Because a culpable mental state is required unless the definition of an offense plainly dispenses with that requirement or clearly indicates a legislative purpose to impose absolute liability and K.S.A. 2011 Supp. 8-1602 lacks both these indicators, it is clear that criminal intent must be an element of that offense. As provided by the criminal intent statutes, if a crime lacks a prescribed culpable mental state, "'intent,' 'knowledge' or 'recklessness' suffices to establish criminal responsibility." K.S.A. 2011 Supp. 21-5202(e). The State therefore needed to plead and prove that Heironimus intentionally, knowingly, or recklessly left the scene of an injury accident in violation of the requirements of K.S.A. 2011 Supp. 8-1602(a).The COA went on to consider whether omission of the general intent requirement was harmless, but under the evidence presented concluded that "it is possible that a jury properly instructed on all elements could have found that Heironimus lacked the required mental element and acquitted him." As a result, the COA reversed and remanded that count for a new trial.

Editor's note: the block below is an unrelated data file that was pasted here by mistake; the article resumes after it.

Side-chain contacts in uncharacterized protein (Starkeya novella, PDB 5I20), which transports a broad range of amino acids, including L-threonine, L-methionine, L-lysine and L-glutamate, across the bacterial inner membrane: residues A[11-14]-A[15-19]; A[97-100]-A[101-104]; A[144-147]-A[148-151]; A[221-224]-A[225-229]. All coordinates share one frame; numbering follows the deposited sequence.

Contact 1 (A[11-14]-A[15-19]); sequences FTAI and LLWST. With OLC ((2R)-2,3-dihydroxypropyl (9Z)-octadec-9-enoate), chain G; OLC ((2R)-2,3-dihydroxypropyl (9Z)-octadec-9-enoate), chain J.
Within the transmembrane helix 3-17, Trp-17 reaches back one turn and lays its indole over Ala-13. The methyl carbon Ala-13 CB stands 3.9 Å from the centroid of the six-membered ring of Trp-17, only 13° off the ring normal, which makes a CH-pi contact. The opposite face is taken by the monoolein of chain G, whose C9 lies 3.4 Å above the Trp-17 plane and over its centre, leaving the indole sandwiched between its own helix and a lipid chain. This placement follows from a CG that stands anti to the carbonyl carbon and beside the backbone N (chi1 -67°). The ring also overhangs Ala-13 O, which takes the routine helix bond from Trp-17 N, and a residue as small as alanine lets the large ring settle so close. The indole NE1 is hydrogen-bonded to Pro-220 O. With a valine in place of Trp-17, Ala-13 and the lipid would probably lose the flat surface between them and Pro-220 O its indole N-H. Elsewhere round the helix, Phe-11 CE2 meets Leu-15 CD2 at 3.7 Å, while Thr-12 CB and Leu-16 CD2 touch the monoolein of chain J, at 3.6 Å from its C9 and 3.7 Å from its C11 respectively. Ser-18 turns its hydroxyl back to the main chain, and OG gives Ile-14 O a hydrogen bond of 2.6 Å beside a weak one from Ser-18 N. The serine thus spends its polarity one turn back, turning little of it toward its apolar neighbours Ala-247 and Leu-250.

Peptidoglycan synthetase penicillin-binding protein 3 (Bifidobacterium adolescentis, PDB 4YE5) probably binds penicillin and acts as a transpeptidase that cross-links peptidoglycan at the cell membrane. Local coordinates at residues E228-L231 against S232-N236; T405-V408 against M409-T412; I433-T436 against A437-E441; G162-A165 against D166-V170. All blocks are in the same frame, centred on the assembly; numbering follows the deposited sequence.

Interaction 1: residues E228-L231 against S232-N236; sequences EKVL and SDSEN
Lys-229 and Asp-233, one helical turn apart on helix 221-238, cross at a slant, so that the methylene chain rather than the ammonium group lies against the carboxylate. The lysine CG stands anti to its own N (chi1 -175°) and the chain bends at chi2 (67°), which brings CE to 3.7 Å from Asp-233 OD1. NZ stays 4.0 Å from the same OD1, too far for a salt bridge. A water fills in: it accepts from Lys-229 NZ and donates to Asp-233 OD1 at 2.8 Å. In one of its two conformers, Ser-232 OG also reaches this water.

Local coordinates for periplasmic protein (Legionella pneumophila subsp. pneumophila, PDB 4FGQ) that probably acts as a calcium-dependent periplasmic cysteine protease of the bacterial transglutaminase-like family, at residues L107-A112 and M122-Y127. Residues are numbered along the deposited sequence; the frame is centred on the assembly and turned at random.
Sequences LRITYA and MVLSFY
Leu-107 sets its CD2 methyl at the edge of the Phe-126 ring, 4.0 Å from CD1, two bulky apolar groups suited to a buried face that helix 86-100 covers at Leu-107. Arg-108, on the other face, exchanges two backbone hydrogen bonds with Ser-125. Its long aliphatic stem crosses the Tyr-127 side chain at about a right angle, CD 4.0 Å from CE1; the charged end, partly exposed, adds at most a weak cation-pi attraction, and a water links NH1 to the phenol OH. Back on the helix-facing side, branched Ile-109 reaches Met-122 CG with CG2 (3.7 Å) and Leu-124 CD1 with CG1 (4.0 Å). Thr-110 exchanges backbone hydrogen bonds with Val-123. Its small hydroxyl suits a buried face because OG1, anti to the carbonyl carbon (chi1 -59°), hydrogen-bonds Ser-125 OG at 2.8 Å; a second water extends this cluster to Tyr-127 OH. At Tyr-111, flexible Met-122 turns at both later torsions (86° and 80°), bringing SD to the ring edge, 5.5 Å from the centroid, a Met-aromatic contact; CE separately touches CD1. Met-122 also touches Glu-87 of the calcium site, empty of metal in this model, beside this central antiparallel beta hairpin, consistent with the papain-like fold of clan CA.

[Update: the state did not file a PR and the mandate issued on September 24, 2015.]